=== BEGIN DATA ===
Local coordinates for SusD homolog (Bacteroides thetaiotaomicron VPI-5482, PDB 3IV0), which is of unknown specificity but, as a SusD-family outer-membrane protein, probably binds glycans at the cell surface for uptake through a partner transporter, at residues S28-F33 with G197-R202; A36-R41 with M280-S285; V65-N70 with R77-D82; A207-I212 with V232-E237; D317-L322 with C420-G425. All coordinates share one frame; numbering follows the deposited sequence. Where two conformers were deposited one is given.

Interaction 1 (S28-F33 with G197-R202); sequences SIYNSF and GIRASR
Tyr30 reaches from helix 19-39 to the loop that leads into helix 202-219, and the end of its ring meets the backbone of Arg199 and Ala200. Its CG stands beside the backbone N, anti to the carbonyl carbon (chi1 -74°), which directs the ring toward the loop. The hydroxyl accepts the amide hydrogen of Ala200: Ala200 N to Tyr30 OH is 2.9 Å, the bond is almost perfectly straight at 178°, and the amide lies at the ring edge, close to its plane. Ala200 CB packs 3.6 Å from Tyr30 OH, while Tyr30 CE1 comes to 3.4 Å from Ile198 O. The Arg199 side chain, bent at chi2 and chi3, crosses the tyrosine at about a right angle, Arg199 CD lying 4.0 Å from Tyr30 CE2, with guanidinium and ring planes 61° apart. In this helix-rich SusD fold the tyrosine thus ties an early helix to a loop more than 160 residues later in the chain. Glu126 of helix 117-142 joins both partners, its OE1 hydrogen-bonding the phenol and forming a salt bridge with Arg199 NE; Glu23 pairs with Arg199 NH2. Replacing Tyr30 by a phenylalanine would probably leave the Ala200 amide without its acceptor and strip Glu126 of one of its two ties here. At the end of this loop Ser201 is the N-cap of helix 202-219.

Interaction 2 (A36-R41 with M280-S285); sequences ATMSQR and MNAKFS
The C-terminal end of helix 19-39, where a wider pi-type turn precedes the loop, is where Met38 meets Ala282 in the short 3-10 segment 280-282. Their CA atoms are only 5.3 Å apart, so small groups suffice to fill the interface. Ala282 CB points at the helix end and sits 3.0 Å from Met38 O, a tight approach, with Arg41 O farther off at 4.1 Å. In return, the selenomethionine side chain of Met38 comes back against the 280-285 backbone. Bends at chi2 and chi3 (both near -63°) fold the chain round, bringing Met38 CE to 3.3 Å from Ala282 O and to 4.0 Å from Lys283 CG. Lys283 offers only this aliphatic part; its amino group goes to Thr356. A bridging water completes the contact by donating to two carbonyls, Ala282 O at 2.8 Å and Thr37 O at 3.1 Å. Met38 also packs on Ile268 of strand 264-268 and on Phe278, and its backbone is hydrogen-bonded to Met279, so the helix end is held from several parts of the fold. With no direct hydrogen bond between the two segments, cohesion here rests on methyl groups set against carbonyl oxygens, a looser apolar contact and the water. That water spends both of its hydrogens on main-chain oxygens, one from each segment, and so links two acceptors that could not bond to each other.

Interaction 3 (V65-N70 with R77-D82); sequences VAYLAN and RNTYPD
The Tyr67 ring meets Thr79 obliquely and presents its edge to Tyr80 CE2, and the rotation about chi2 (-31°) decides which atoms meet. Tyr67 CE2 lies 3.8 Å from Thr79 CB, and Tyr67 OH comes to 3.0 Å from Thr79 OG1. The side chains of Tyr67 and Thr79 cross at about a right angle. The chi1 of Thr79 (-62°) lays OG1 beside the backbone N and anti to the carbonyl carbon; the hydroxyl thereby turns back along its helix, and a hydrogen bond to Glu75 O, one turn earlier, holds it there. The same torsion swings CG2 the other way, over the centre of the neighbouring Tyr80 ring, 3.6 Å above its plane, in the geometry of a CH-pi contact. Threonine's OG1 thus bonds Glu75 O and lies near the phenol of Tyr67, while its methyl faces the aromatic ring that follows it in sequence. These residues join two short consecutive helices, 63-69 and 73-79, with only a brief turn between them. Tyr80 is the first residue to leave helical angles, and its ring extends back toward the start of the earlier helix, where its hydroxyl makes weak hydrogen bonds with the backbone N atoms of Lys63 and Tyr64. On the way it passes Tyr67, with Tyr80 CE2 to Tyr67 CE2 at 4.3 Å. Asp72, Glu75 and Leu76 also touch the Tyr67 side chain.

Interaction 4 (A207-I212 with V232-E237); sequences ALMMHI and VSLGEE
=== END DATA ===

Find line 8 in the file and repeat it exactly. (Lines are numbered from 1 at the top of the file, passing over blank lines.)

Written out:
Interaction 4 (A207-I212 with V232-E237); sequences ALMMHI and VSLGEE